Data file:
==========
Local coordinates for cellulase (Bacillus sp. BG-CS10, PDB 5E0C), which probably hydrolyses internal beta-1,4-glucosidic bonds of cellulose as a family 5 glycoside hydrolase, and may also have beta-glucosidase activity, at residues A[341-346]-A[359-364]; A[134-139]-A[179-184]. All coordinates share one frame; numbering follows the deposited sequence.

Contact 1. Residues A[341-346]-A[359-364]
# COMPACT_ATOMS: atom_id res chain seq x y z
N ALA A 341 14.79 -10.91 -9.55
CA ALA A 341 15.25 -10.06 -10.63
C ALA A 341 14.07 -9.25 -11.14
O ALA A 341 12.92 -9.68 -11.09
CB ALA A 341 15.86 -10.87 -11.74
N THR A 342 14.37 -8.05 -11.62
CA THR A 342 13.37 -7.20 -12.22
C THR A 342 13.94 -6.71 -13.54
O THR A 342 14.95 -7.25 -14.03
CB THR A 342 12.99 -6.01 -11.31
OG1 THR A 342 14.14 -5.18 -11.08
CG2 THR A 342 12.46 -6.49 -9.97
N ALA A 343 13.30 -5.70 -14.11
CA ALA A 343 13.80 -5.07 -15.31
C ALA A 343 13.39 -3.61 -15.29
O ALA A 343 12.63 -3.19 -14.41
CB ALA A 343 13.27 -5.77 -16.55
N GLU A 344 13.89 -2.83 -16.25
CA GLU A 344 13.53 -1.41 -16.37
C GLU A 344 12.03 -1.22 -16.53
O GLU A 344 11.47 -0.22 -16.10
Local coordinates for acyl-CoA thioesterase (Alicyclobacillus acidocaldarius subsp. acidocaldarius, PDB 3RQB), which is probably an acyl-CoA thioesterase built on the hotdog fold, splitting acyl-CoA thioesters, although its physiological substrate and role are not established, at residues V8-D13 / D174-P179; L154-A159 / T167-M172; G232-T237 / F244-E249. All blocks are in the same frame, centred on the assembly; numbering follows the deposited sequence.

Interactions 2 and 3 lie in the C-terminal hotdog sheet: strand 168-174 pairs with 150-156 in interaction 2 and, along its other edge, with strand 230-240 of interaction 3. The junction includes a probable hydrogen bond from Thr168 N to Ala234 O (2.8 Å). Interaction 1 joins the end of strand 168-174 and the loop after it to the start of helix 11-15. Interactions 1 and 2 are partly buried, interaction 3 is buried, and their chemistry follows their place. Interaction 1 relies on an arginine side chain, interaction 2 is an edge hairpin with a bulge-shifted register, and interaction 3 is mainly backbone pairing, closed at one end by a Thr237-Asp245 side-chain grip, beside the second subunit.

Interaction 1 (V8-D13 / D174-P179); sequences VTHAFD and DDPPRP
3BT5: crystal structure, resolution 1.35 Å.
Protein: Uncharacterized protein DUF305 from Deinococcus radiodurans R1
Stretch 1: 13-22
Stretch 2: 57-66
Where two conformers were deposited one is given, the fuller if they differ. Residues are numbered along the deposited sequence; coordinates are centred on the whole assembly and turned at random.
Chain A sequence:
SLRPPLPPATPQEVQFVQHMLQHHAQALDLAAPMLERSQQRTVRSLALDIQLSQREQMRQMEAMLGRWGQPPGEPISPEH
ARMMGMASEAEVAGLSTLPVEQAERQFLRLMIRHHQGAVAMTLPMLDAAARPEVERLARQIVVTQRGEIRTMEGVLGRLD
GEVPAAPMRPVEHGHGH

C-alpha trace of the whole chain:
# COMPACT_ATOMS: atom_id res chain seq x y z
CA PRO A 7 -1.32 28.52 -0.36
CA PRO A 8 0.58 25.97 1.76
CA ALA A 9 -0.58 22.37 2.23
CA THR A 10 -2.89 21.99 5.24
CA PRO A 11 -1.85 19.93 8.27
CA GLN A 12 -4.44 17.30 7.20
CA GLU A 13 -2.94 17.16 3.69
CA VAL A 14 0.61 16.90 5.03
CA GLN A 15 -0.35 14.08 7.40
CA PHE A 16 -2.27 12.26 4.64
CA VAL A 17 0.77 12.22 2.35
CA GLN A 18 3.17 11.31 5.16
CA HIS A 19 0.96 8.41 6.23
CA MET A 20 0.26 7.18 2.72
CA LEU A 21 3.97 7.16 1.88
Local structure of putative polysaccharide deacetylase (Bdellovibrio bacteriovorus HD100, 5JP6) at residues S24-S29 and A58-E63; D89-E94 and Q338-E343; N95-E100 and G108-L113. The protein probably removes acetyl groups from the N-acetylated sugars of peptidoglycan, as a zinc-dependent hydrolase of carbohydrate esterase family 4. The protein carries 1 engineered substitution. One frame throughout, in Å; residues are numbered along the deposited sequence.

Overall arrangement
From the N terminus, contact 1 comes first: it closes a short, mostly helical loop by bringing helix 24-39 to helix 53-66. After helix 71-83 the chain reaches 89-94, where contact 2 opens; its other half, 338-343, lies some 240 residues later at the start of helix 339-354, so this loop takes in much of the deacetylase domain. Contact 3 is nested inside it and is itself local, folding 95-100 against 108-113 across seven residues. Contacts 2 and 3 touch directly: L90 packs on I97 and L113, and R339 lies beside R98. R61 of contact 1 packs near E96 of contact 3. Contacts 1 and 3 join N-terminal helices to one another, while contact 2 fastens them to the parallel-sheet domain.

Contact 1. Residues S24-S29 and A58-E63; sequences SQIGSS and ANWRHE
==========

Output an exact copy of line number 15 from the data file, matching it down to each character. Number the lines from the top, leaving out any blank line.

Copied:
CG2 THR A 342 12.46 -6.49 -9.97